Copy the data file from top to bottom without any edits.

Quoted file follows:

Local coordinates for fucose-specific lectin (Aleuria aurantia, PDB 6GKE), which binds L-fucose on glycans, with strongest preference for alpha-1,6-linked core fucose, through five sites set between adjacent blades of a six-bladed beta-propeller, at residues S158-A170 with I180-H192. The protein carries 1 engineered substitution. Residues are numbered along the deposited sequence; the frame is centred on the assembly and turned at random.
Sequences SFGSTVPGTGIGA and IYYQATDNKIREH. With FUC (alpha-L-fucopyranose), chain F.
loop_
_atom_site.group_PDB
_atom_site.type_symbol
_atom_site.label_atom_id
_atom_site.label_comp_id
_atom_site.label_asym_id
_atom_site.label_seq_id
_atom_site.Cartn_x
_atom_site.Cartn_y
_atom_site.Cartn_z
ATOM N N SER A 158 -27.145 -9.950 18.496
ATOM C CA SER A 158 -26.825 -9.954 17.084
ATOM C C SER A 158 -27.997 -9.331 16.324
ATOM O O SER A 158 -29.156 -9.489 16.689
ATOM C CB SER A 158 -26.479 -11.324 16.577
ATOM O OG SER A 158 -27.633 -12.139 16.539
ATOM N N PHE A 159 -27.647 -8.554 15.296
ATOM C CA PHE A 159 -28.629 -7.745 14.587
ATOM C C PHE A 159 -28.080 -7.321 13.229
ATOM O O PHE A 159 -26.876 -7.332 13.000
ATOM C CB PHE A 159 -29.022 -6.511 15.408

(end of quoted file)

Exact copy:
Local coordinates for fucose-specific lectin (Aleuria aurantia, PDB 6GKE), which binds L-fucose on glycans, with strongest preference for alpha-1,6-linked core fucose, through five sites set between adjacent blades of a six-bladed beta-propeller, at residues S158-A170 with I180-H192. The protein carries 1 engineered substitution. Residues are numbered along the deposited sequence; the frame is centred on the assembly and turned at random.
Sequences SFGSTVPGTGIGA and IYYQATDNKIREH. With FUC (alpha-L-fucopyranose), chain F.
loop_
_atom_site.group_PDB
_atom_site.type_symbol
_atom_site.label_atom_id
_atom_site.label_comp_id
_atom_site.label_asym_id
_atom_site.label_seq_id
_atom_site.Cartn_x
_atom_site.Cartn_y
_atom_site.Cartn_z
ATOM N N SER A 158 -27.145 -9.950 18.496
ATOM C CA SER A 158 -26.825 -9.954 17.084
ATOM C C SER A 158 -27.997 -9.331 16.324
ATOM O O SER A 158 -29.156 -9.489 16.689
ATOM C CB SER A 158 -26.479 -11.324 16.577
ATOM O OG SER A 158 -27.633 -12.139 16.539
ATOM N N PHE A 159 -27.647 -8.554 15.296
ATOM C CA PHE A 159 -28.629 -7.745 14.587
ATOM C C PHE A 159 -28.080 -7.321 13.229
ATOM O O PHE A 159 -26.876 -7.332 13.000
ATOM C CB PHE A 159 -29.022 -6.511 15.408